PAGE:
Understanding the Implications of How You Hold Title to Your Assets
Asset titling helps ensure that your property and investments are passed down to their intended heirs.
What is asset titling?
Asset titling defines the way in which you own an asset, and each state has specific laws that may affect your ownership and should be considered in your planning. Generally, the most common methods of title holding are:
- Sole Ownership or Fee Simple. Ownership by one individual, business entity, or Trust. The sole owner has full control over the retention, sale, disposition, or gifting of the asset during their lifetime. Upon death, the asset will be considered part of the individual’s estate, with or without a Will, or according to the terms of the entity’s governing document. Estate probate can become complicated and expensive if not done properly, therefore this ownership title should be considered carefully in your planning.
- Revocable/Irrevocable Trusts. If you have a Trust plan, you may be advised to retitle some or all of your assets into the name of the trust for administration purposes. Upon doing so, your Trust becomes the owner of the assets and the trustees of your Trust then have legal rights to manage, hold, and administer the assets in accordance with the terms of the Trust. Assets held in the name of a Trust are not subject to probate on death
- Payable on Death Designation (POD). The asset is titled in your name and passes to the beneficiaries named in the POD designation and does not go through probate.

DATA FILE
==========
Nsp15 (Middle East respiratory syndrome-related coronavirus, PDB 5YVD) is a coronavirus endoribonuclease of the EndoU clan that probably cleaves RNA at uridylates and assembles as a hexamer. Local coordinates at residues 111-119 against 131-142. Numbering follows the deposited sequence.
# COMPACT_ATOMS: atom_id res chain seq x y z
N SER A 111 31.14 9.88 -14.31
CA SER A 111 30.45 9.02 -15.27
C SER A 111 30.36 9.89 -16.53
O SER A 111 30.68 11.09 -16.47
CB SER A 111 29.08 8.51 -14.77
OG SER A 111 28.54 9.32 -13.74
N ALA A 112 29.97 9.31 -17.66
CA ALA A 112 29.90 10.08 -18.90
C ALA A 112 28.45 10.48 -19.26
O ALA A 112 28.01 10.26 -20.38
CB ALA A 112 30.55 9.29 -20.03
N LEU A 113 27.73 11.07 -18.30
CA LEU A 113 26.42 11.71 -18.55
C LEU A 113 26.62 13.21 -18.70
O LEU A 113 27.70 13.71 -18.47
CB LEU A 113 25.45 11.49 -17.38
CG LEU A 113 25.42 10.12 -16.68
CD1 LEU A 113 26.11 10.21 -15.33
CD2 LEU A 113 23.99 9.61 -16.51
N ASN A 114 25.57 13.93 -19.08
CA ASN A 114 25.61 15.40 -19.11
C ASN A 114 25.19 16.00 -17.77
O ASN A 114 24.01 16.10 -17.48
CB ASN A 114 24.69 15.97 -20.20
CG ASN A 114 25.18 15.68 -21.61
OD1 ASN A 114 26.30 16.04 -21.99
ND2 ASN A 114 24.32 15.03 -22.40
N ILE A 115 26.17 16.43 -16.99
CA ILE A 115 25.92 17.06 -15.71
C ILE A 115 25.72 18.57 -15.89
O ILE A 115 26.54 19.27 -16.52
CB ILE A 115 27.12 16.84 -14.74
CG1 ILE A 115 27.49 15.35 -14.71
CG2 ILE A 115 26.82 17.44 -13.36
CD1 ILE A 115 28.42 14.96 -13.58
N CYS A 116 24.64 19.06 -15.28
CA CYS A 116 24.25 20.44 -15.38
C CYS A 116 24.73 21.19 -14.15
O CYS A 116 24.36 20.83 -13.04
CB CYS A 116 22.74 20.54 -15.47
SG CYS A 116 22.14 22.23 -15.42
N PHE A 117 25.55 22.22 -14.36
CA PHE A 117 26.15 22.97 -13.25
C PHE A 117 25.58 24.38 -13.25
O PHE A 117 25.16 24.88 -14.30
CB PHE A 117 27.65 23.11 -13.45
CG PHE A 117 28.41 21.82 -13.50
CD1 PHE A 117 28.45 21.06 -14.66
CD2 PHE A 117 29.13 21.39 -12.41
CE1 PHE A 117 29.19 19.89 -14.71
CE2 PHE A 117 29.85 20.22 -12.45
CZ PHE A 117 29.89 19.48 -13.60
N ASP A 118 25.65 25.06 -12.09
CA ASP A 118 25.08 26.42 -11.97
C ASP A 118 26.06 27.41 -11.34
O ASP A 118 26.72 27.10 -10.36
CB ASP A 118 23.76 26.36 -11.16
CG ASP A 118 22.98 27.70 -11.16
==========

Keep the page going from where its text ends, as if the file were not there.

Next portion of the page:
- Joint Tenancy with Rights of Survivorship. (JTWRS) Two or more people hold title to an asset jointly in equal shares. If one partner dies, their rights of ownership will automatically pass to the surviving tenant(s) in equal shares and will not be considered a probate asset until the sole surviving owner’s death, at which time the asset will be treated as Sole Ownership.
- Tenancy by Entirety. This method refers to a form of shared property ownership that is reserved only for married couples. A Tenancy by the Entirety permits spouses to jointly own property as a single legal entity. This means that each spouse has an equal and undivided interest in the property. This form of legal ownership creates a right of survivorship; so, if one spouse dies, the surviving spouse automatically receives full title to the property.
- Community Property. Under community property, each spouse owns everything equally. Nine states have community property laws: California, Arizona, Nevada, Louisiana, Idaho, New Mexico, Washington, Texas, and Wisconsin. Each spouse receives an equal division of real estate, passing according to each individual’s separate estate plan.
- Tenants in Common. Two or more people hold title to an asset jointly, with equal or unequal percentages of ownership. Unlike Joint Tenancy, Tenants in Common hold title individually for their respective portion of the property and upon each tenant’s death, their portion of ownership will be treated as if they were a Sole Owner. This is not always ideal as co-tenants will be subject to each other’s estate planning by Will, Trust, or if none, according to their state’s probate code. This leaves no control as to whom the surviving tenants will own property with, which should be considered carefully in succession planning.